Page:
Can the way you think about a person or an event affect your relationship to that person or event?
Early in his career, research psychologist Dr. Bob Rosenthal created an experiment. Late at night he went into his lab and hung signs on all of the rat cages that labeled the rats as either incredibly smart or incredibly stupid, even though neither of those things was true. These were very average rats that anyone could buy from any institute that sells rats for research.
Dr. Rosenthal brought a group of students into his lab and informed them that their job was to run their rat through a maze and record how well it did. He explained that some of them were going to be assigned incredibly intelligent rats and others incredibly stupid rats.
The results were dramatic; they weren’t even close. The “smart” rats did almost twice as well as the “dumb” rats. But they were all just the same average kind of lab rat. The result was so shocking that he had trouble getting his research published.
Dr. Rosenthal concluded that the expectations the students carried in their heads about their rat’s intelligence subtly changed the way that they touched the rats, and that changed the way that the rats behaved. So when the students thought that the rats were really smart, they felt more warmly towards the rats and consequently touched them more gently.
Adapted from: http://www.thisamericanlife.org/radio-archives/episode/544/transcript
How does this play out for humans?
Carol Dweck, a psychologist and researcher at Stanford University, has found a correlation between the lab rat experiment and human behavior. When we have low expectations of someone, we may stand further away from them, we may not make as much eye contact. We may not be aware of how we’re conveying our expectations or our conclusions about other people, but it’s there and it makes a difference and it happens in all kinds of areas.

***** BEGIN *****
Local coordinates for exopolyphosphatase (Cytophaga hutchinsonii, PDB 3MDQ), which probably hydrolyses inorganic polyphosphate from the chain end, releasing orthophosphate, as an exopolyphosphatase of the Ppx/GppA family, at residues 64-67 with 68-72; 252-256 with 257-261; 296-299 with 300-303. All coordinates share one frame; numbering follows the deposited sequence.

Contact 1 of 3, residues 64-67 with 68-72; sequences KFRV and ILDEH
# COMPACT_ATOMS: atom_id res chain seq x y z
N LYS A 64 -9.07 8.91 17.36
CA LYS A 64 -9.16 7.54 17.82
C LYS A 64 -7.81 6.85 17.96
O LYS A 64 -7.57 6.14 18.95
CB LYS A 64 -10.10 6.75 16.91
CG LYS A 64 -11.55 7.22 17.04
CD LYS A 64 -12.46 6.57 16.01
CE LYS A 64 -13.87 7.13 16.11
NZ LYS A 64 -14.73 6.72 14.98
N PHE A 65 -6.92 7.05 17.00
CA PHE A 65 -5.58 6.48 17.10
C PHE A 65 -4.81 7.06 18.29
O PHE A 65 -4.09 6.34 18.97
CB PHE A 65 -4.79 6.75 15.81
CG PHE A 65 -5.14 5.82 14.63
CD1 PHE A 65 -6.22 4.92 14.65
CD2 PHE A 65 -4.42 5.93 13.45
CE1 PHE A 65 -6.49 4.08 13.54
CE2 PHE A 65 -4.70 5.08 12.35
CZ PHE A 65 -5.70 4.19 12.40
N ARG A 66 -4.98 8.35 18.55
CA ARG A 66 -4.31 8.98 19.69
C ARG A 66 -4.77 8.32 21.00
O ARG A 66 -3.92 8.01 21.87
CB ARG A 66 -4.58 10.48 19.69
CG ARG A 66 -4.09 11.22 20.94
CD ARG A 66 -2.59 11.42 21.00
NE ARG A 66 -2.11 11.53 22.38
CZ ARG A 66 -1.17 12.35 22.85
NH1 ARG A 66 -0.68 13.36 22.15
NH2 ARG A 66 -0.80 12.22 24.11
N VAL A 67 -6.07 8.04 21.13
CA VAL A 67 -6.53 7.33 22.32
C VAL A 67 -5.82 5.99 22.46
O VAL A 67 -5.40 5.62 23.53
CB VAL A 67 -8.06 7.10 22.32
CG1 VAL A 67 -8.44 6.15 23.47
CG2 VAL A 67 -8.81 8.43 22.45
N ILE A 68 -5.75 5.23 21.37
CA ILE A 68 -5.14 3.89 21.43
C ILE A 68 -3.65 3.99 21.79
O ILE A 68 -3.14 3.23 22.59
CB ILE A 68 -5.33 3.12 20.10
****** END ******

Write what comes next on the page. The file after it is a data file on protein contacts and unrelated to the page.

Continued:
Research has shown that a teacher’s expectations can raise or lower a student’s IQ score, that a mother’s expectations influences the drinking behavior of her middle schooler, that military trainers’ expectations can literally make a soldier run faster or slower.
Brene Brown defines an expectation as: “A strong belief that something will happen…the movie we create in our head about what we want to happen or what we think will happen.”
Expectations are not reality checked and we have no control over whether these movies actually come true or not. But, your brain seeks confirmation for the movie you have created. For example, if you imagine that a party you will be attending will be boring, your brain will seek examples of the boring aspects of the party, confirming your expectation.
“Expectations are resentments waiting to happen” Anne Lamott
The holiday season is soon to be upon us and it is filled with expectations. Expectations of holiday meals, gifts, parties, of behavior…
I have a tool that can help you and your children manage expectations. It is called an Expectation Shuffle.
The Expectation Shuffle was developed by labor and delivery nurses who needed a way to help pregnant moms manage their expectations about their birth plan. By exploring their expectations, this exercise gave the pregnant moms the ability to be flexible about the expectations they were setting about the upcoming birth.
I’m going to use the example of a holiday party to demonstrate how the Expectation Shuffle works.
Using index cards, write down an expectation you have of the party on each card. For example, on one card you may write “the food will be delicious”; on another you may write “the house will be beautifully decorated”
Come up with at least 5 expectations but no more than 8.
Now, shuffle the index card and randomly choose 2 or 3 and set them aside. These expectations will not happen. Now read the remaining cards and ask yourself or your child “will the party still be fun if only these things happen?”
Put the cards you pulled out back into the pile, shuffle again and repeat.
This exercise can expose stealth expectations–what is unspoken behind an expectation; those things that you really need to happen in order for the event to feel like fun to you. Perhaps, you really want the house to be beautifully decorated or having delicious food is very important. This exercise gives you the tools to help you balance your expectations with reality and take control of the things that matter to you or your child.
What if you can’t control one of the expectations? That is the best part of this experiment. It gives you the opportunity to let go of expectations that you can’t control and focus on enjoying what you can.
This is empowering: YOU have the ability to change the movie you are creating in your mind!!
“Change Expectations to Appreciations.” Tony Robbins